It ain’t easy to sit down and write when conditions are finally PERFECT for working in the yard. At least, that’s my excuse for being a day late with my blog this week. I told my friend Jan that I would put a few hours in the yard first on Friday before writing it. And that’s what I did. The few became quite a few, and it was 9 p.m. when I finally came in. And by the time I finished dinner, it was time for bed.
Living on the coast, we don’t get perfect days very often. In the spring, it’s either rainy and cool or sunny and windy. I was gone most of April when most people do their spring yard work—cleaning up from storms, weeding, amending the soil, planting annuals and replacing perennials that proved not to be perennial, more weeding, and getting veggies started in the greenhouse. So I tend to cram it all into early May.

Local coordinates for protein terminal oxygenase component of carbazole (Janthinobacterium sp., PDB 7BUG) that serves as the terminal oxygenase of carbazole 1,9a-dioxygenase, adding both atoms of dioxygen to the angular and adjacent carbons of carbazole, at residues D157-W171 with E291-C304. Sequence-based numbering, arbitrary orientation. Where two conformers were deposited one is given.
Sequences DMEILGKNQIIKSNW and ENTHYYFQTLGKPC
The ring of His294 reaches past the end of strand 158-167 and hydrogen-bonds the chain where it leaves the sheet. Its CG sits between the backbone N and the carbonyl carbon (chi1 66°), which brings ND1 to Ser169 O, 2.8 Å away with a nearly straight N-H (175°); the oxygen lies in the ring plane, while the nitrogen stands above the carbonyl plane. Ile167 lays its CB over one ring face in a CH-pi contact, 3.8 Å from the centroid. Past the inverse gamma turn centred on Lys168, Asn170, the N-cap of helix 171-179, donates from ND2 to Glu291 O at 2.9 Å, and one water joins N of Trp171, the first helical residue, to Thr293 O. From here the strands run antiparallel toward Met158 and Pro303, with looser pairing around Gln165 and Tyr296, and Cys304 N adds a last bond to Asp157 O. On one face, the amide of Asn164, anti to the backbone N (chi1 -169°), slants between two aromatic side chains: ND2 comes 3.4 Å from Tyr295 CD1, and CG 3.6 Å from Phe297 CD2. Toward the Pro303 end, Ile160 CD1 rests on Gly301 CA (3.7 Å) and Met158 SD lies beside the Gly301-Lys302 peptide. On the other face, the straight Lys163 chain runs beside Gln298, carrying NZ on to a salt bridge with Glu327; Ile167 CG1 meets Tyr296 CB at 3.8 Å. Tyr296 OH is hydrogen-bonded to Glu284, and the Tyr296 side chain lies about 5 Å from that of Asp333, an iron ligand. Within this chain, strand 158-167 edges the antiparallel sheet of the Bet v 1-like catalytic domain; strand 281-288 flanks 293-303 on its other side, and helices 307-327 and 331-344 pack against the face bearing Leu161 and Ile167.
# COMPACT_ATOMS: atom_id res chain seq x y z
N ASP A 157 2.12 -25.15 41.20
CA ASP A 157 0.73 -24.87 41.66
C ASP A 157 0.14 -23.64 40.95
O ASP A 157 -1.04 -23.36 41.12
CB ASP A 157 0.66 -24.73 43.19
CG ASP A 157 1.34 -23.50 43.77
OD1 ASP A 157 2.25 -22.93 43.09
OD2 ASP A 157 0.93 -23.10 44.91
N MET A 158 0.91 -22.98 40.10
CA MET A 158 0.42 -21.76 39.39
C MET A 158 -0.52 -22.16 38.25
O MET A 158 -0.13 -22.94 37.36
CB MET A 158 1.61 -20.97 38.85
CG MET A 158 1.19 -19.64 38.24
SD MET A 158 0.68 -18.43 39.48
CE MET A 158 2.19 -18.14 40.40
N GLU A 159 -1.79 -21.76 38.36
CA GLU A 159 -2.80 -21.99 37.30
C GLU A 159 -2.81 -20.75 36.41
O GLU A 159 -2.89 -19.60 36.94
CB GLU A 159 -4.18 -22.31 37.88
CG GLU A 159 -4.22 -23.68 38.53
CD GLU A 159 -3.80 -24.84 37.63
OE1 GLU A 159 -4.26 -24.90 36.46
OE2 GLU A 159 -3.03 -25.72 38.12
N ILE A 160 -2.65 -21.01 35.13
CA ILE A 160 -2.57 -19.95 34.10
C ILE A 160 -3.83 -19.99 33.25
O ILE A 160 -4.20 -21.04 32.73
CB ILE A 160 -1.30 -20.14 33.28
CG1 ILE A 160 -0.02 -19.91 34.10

However, the first week back was rainy and cool. So when Monday was sunny with no wind, I headed for the nursery (along with half the town) to get everything I needed. I even made two trips. By the time I got everything where it was supposed to go, including all nine bags of soil down to the greenhouse, I was exhausted. It ain’t easy, I don’t have the energy I had at 50 or 60. At 70, I have to stop and rest from time to time. Tuesday through Thursday, although sunny, were way too windy and cool to work outside. So when Friday dawned sunny and warm with hardly any wind, I spent every minute that I could outside. Enough with the excuses.
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On with the blog about my book. It ain’t easy to sell books when bookstores, museums, and other businesses aren’t buying. On the coast, winter’s are always tough for local businesses (even when it’s good economic times). Throw in a bad economy and a rainy spring with few visitors into the mix, and it definitely ain’t easy for businesses this year.
For example, when I called the 14 venues in Florence that sell Crossings, not one needed more books. And when I called the numerous venues in Yachats, Waldport, Newport, and Lincoln City that carry the book, only three needed more. Everyone said in more or less the same words, “Business just hasn’t picked up yet!”